The Bucs, as it turns out, already had theirs. There was no trophy. Only a new coach.

Since losing to the Bucs in September, Eagles backup-turned Super Bowl MVP-turned starter-turned backup-turned starter again Nick Foles has won four straight starts, including a playoff win over the Bears. [Associated Press]
Since losing to the Bucs in September, Eagles backup-turned Super Bowl MVP-turned starter-turned backup-turned starter again Nick Foles has won four straight starts, including a playoff win over the Bears. [Associated Press]

Divisional-round weekend: And the winners will be …

Eagles at Saints, 4:40 p.m. Sunday: The Eagles got the kiss of death this week: a Sports Illustrated feature story. “Again Philly called on its relentlessly modest (but statistically mind-blowing) backup QB to save the season. After beating the Bears, Nick Foles and the Super Bowl champs are, justifiably, loaded with confidence. After all, they’ve seen this before.”

On the surface, it seems as if they have seen this before. But they haven’t. Last season, the Eagles were every bit as good as the opponents they faced in the playoffs. The ingredients were there — a top 10 offense and defense — but we never gave Foles a chance. We underestimated him and the coaching staff’s ability to adapt to his skill set.

As improbable as Philadelphia’s four-game win streak is — when it was 6-7, it had a 14 percent chance of making the playoffs, according to FiveThirtyEight — it isn’t as capable of a Super Bowl run. This time around, the Eagles are average offensively and defensively. Their path is much more difficult, too. Last season: home-field advantage throughout the playoffs. This season: Chicago to New Orleans to (probably) Los Angeles.

The Saints are rested and ready. Brees has never lost a home playoff game since joining New Orleans in 2006 (5-0). The pick: Saints

Cowboys at Rams, 8:15 p.m. Saturday: By Football Outsiders’ efficiency ratings, the Cowboys are the worst remaining team in the playoffs (their -5.2 percent DVOA ranked 21st). The broadcast analyst mantra is that teams need defense and a run game to win in the playoffs, and though Dallas has those components, so does Los Angeles, plus more. If the Cowboys bore us to death — uh, I mean stubbornly commit to the run — they’re going to struggle to keep up with the explosive Rams, who had the third-most pass plays of at least 20 yards (69).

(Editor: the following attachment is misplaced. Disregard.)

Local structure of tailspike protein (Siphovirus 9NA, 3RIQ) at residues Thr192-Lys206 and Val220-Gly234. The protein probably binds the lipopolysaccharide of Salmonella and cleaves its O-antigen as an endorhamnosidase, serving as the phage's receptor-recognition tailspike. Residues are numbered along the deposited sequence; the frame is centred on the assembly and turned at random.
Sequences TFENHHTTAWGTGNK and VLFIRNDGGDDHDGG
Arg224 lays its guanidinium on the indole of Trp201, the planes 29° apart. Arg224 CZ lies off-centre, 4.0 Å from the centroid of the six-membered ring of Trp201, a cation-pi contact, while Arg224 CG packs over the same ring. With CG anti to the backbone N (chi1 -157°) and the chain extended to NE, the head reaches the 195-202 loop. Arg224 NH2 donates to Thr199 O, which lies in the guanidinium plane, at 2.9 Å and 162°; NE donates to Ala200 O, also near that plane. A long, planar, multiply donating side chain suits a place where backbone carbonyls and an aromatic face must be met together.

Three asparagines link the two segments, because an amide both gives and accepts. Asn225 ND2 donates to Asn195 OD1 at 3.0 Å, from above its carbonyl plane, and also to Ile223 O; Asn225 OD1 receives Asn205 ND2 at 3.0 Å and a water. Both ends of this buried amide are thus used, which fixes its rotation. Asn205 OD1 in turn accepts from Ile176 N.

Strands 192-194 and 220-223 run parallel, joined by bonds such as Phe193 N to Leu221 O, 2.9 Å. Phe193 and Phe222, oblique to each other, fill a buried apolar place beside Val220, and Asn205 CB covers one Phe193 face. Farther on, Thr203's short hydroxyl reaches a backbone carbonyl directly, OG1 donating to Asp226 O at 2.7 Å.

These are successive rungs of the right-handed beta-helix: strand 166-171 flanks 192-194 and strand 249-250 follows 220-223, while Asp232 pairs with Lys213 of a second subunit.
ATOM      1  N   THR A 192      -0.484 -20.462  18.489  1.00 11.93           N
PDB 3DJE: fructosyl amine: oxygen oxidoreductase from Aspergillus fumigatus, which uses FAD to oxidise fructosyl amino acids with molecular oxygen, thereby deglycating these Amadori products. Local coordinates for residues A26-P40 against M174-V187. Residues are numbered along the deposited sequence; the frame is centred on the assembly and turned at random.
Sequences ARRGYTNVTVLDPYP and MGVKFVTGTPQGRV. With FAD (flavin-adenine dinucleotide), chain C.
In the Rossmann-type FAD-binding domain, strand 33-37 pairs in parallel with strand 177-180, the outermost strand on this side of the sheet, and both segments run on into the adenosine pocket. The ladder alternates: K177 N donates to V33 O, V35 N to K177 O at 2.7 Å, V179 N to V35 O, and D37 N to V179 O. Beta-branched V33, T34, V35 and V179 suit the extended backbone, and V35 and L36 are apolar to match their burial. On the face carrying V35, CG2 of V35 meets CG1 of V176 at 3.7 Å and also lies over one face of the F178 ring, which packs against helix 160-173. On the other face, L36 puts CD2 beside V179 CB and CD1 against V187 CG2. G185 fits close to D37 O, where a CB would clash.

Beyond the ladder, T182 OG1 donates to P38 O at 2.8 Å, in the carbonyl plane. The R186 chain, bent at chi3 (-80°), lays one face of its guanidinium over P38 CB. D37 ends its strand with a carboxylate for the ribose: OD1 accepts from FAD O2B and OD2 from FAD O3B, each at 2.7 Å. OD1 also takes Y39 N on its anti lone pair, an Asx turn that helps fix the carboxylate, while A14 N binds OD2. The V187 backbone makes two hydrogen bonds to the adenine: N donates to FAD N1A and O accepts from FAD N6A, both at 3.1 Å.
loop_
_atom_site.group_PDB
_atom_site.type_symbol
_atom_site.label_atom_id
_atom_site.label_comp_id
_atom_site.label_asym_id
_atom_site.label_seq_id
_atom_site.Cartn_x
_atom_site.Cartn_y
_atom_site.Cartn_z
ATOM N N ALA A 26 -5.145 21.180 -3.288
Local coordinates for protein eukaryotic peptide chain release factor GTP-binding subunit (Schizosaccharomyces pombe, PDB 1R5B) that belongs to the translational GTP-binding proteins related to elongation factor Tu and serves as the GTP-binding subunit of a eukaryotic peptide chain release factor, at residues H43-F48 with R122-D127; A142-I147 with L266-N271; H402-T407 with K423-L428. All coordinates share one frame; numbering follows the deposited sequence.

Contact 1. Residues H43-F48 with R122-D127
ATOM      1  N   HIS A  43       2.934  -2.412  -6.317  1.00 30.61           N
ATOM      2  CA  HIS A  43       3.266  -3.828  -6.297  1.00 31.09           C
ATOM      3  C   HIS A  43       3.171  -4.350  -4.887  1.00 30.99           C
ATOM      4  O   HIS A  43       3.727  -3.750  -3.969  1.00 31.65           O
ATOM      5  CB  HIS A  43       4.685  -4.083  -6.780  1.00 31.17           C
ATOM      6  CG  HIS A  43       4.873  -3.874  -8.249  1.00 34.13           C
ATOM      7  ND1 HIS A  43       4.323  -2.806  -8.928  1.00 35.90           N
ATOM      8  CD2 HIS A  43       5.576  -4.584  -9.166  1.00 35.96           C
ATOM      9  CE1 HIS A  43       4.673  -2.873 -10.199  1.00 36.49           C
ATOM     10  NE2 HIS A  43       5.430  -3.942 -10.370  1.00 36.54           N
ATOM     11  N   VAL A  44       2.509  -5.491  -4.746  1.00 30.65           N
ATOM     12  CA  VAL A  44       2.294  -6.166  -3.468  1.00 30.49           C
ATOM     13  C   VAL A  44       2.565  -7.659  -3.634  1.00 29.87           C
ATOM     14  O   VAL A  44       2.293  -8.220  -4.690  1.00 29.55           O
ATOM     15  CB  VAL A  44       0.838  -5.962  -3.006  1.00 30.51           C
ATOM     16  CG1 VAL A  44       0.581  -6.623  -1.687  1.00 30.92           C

But isn’t this the same Dallas defense that shut down Seattle last week and New Orleans earlier in the season? It is. But both of those games were at home, where the Cowboys performed like a top 10 unit. On the road, they were slightly below average (their 1.6 percent DVOA ranked 18th). The pick: Rams

Chargers at Patriots, 1:05 p.m. Sunday: I think we see an upset in the AFC. I’m tempted to pick the Chargers, who might be the conference’s most well-rounded team, but that’s not much more than a gut feeling. If this were a late afternoon game, I’d lean toward Los Angeles, but it’s a 1 p.m. EST game, which for the Chargers is like a 10 a.m. game. As if Bill Belichick and Tom Brady need another advantage …

It might seem silly to call a game before the the national anthem is sung, but circadian rhythms are a thing. Since 1990, there have been 10 instances of a team from the AFC West or NFC West playing an early-afternoon playoff game on the East Coast. The East Coast team won all but two of them. The 49ers beat the Panthers in 2014, and the Chargers beat the Ravens … last week. The pick: Patriots

Colts at Chiefs, 4:35 p.m. Saturday: It happens every postseason. Some team emerges as “the team no one wants to face.” The Colts are the 2019 version, and for good reason. They, not the Cowboys or Eagles, were the hottest team down the stretch. Over the final 10 games of the regular season, they had an NFL-best point differential of 117 points. They allowed 16.4 points per game in that span, second to only the Bears (14.9).

The Chiefs, of course, have Patrick Mahomes, who threw 50 touchdown passes and should be the league MVP. Counterpoint: Andy Reid probably will burn a timeout that ultimately costs Mahomes a shot at leading a game-winning drive. The pick: Colts

Statistics in this report are from Football Outsiders and Pro Football Reference. Contact Thomas Bassinger at tbassinger@tampabay.com. Follow @tometrics.